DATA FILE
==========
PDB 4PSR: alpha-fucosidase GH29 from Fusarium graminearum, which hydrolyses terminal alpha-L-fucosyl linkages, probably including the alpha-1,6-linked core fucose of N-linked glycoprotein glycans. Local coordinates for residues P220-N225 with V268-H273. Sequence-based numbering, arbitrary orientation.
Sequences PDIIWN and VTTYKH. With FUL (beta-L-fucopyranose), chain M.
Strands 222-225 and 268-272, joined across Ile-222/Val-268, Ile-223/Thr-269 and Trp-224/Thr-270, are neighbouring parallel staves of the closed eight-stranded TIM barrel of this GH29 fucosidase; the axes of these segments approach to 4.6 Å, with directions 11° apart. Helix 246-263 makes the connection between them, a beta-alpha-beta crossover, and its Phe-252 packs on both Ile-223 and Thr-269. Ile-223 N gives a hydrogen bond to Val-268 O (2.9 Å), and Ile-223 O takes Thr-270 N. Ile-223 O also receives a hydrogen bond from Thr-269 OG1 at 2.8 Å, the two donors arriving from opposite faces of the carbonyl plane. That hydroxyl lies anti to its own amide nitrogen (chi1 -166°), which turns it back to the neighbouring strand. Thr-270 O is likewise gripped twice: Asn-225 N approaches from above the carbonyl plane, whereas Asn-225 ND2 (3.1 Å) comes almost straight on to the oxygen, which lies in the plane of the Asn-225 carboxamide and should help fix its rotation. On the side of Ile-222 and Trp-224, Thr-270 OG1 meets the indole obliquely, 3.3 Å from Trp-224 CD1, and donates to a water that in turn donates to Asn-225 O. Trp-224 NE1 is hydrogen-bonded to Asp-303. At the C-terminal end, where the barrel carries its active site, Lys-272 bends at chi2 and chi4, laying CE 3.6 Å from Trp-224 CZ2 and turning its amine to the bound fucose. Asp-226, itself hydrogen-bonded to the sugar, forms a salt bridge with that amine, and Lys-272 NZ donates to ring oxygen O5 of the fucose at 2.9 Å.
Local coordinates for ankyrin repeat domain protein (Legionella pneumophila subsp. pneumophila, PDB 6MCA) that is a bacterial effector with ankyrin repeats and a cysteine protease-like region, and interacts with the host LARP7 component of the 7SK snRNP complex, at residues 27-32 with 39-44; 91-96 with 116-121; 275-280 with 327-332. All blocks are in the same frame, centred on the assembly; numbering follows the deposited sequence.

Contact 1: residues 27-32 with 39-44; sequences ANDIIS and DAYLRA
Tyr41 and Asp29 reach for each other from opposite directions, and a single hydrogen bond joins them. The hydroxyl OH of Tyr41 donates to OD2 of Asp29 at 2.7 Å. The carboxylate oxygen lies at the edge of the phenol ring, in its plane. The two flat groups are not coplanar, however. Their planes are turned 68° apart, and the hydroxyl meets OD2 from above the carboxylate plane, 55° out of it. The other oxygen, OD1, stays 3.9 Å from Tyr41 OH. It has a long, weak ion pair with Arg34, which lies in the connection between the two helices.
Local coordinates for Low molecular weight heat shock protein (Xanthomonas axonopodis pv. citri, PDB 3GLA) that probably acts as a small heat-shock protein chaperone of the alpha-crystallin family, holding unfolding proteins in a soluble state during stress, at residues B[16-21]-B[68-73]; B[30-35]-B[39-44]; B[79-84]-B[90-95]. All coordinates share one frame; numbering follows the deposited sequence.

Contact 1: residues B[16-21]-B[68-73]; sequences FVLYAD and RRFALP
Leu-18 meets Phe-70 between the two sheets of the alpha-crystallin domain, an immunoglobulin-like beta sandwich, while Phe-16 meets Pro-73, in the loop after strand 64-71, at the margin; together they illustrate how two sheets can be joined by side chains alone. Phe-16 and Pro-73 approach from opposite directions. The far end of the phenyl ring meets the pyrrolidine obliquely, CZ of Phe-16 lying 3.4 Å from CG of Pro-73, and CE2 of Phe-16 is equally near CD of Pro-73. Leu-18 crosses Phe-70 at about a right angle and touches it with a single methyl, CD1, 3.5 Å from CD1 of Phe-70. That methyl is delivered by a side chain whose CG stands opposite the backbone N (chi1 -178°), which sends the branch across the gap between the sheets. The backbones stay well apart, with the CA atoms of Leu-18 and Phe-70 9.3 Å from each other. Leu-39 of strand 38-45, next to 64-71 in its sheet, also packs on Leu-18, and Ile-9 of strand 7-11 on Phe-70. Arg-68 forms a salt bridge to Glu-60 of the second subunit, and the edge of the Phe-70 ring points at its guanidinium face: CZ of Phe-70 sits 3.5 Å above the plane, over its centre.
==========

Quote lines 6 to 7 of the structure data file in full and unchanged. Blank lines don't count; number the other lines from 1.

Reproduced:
Tyr41 and Asp29 reach for each other from opposite directions, and a single hydrogen bond joins them. The hydroxyl OH of Tyr41 donates to OD2 of Asp29 at 2.7 Å. The carboxylate oxygen lies at the edge of the phenol ring, in its plane. The two flat groups are not coplanar, however. Their planes are turned 68° apart, and the hydroxyl meets OD2 from above the carboxylate plane, 55° out of it. The other oxygen, OD1, stays 3.9 Å from Tyr41 OH. It has a long, weak ion pair with Arg34, which lies in the connection between the two helices.
Local coordinates for Low molecular weight heat shock protein (Xanthomonas axonopodis pv. citri, PDB 3GLA) that probably acts as a small heat-shock protein chaperone of the alpha-crystallin family, holding unfolding proteins in a soluble state during stress, at residues B[16-21]-B[68-73]; B[30-35]-B[39-44]; B[79-84]-B[90-95]. All coordinates share one frame; numbering follows the deposited sequence.